Abstract: Alzheimer's disease is a neurodegenerative condition characterized by an accumulation of toxic amyloid beta- (A -)peptides in the brain causing progressive neuronal death. A -peptides are produced by aspartyl proteinase-mediated cleavage of the larger amyloid precursor protein (APP). In contrast to this detrimental “amyloidogenic” form of proteolysis, a range of zinc metalloproteinases can process APP via an alternative “nonamyloidogenic” pathway in which the protein is cleaved within its A region thereby precluding the formation of intact A -peptides. In addition, other members of the zinc metalloproteinase family can degrade preformed A -peptides. As such, the zinc metalloproteinases, collectively, are key to downregulating A generation and enhancing its degradation. It is the role of zinc metalloproteinases in this “positive side of proteolysis in Alzheimer's disease” that is discussed in the current paper. 1. Introduction Alzheimer’s disease (AD) is the leading form of dementia in the elderly, accounting for some two-thirds of all cases and exhibiting a prevalence of 5% in individuals older than 65 years. The disease is clinically characterized by a progressive cognitive impairment, including impaired decision making, orientation and judgement often accompanied, in the later stages, by psychobehavioural disturbances and language impairment. AD was originally described in 1906 by the German psychiatrist and neuropathologist, Alois Alzheimer, but it was his coworker, Emil Kraepelin who first coined the term “Alzheimer’s disease” [1]. What Alzheimer described were what we now know as the two major pathological hallmarks in the brains of AD-afflicted individuals, amyloid (also known as senile) plaques and neurofibrillary tangles (NFTs) [2]. At the molecular level, NFTs are composed of tau, a microtubule-associated protein which, in AD, becomes hyperphosphorylated and forms insoluble intracellular fibrils [3]. Amyloid plaques, on the other hand, are extracellular structures composed of 38–43 amino acid peptides called amyloid beta (A )-peptides. Although it is important to appreciate that AD is a multifactorial disease [4], a key theory as to disease causation is that of the “amyloid cascade hypothesis” whereby A -peptides are the leading cause of toxicity to neurons [5]. The initial version of the hypothesis proposed that mature amyloid fibrils and plaques in the brain were responsible for the observed neurotoxicity, but more recent incarnations point towards the earlier stage, smaller soluble A aggregates being the primary cause of AD [6, 7]. Whatever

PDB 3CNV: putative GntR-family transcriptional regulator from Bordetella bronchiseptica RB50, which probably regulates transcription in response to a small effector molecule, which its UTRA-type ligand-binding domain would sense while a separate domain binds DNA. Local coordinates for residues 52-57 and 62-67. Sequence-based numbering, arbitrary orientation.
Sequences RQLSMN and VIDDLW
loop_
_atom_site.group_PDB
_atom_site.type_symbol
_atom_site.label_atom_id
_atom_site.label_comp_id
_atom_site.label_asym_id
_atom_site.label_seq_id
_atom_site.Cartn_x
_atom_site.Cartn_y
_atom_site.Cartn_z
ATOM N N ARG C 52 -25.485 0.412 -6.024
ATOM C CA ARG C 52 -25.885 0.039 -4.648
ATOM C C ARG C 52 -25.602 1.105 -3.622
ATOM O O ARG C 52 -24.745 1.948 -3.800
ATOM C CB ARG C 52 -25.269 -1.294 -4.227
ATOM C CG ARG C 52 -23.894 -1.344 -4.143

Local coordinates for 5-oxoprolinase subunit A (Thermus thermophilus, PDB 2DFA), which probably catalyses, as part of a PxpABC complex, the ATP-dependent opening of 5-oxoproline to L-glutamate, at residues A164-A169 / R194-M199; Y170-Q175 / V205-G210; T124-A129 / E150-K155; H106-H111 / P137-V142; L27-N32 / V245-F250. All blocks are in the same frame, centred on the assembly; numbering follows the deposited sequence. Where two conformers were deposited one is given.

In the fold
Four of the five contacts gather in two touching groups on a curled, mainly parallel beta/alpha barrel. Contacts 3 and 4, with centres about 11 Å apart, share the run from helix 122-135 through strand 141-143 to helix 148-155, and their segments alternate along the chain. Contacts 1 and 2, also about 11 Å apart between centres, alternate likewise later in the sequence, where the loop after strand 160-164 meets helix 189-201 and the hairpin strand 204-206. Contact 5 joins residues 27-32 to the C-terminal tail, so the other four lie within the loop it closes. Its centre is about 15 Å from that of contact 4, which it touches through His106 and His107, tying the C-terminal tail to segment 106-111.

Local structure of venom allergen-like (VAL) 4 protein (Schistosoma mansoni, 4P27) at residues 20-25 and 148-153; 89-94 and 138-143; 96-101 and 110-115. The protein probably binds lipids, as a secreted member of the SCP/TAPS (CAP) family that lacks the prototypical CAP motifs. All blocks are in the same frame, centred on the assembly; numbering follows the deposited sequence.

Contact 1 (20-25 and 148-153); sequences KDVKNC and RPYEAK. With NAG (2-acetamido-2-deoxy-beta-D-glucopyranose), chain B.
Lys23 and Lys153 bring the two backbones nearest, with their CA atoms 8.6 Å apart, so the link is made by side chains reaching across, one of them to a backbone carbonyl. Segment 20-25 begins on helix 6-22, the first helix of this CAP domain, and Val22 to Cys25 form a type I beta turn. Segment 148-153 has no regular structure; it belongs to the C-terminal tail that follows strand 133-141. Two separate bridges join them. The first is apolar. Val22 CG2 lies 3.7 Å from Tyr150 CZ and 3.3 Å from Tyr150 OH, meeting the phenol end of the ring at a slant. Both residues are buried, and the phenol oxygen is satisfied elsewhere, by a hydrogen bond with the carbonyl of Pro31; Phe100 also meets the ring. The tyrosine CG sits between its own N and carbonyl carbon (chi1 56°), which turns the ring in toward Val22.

HIV Neurotoxicity: Potential Therapeutic Interventions
David R. Wallace
Journal of Biomedicine and Biotechnology , 2006, DOI: 10.1155/jbb/2006/65741
Abstract: Individuals suffering from human immunodeficiency virus type 1 (HIV-1) infection suffer from a wide range of neurological deficits. The most pronounced are the motor and cognitive deficits observed in many patients in the latter stages of HIV infection. Gross postmortem inspection shows cortical atrophy and widespread neuronal loss. One of the more debilitating of the HIV-related syndromes is AIDS-related dementia, or HAD. Complete understanding of HIV neurotoxicity has been elusive. Both direct and indirect toxic mechanisms have been implicated in the neurotoxicity of the HIV proteins, Tat and gp120. The glutamatergic system, nitric oxide, calcium, oxidative stress, apoptosis, and microglia have all been implicated in the pathogenesis of HIV-related neuronal degeneration. The aim of this review is to summarize the most recent work and provide an overview to the current theories of HIV-related neurotoxicity and potential avenues of therapeutic interventions to prevent the neuronal loss and motor/cognitive deficits previously described.